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    10. #8
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      I'm also waiting for the fully electric XC90 My lease ends in June 2023 so it better be out by then lol
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    11. #9
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      I too want a fully electric vehicle and though I love Volvo, I'm really impressed by the Rivian, so much so that I've put a pre-order in for an R1S.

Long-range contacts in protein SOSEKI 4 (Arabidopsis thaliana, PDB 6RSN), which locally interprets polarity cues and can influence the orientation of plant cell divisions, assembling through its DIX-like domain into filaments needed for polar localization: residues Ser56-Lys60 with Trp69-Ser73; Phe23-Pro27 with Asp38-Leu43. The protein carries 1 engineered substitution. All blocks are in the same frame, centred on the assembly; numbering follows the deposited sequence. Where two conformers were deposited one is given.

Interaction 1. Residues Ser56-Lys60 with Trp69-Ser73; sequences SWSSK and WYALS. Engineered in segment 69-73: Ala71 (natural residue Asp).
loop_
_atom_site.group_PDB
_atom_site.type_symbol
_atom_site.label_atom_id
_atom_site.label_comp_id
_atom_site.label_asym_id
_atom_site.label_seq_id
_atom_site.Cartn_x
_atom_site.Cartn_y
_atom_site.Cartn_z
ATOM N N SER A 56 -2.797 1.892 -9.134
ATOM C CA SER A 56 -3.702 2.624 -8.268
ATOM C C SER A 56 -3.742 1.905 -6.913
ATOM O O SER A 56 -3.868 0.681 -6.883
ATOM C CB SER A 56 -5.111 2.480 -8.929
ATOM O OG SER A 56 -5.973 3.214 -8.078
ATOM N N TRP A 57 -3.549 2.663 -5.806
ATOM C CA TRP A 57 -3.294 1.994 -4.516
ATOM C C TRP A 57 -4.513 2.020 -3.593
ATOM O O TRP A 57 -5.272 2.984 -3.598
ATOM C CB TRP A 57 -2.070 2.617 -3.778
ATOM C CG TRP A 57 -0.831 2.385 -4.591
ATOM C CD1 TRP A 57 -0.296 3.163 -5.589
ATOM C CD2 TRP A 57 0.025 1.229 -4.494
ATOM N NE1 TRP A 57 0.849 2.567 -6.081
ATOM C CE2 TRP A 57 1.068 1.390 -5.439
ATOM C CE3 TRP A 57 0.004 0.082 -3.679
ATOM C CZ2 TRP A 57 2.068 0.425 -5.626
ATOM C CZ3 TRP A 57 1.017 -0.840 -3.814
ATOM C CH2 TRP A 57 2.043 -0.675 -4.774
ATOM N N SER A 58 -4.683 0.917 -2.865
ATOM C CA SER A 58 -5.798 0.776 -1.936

https://rivian.com/r1s

      I hope to keep my 2008 XC-90 V8 Sport running until I can take delivery of the Rivian, likely not before late 2022. The pre-order deposit is fully refundable though, so if Volvo gets their XC-90 EV on the road earlier and it compares favorably to the Rivian (claimed 300 - 400+ mile range depending on battery option, 0-60 well under 4 secs, towing capacity of 7,500 lbs, very impressive snow/off-road performance), I'd stay with Volvo.

    12. #10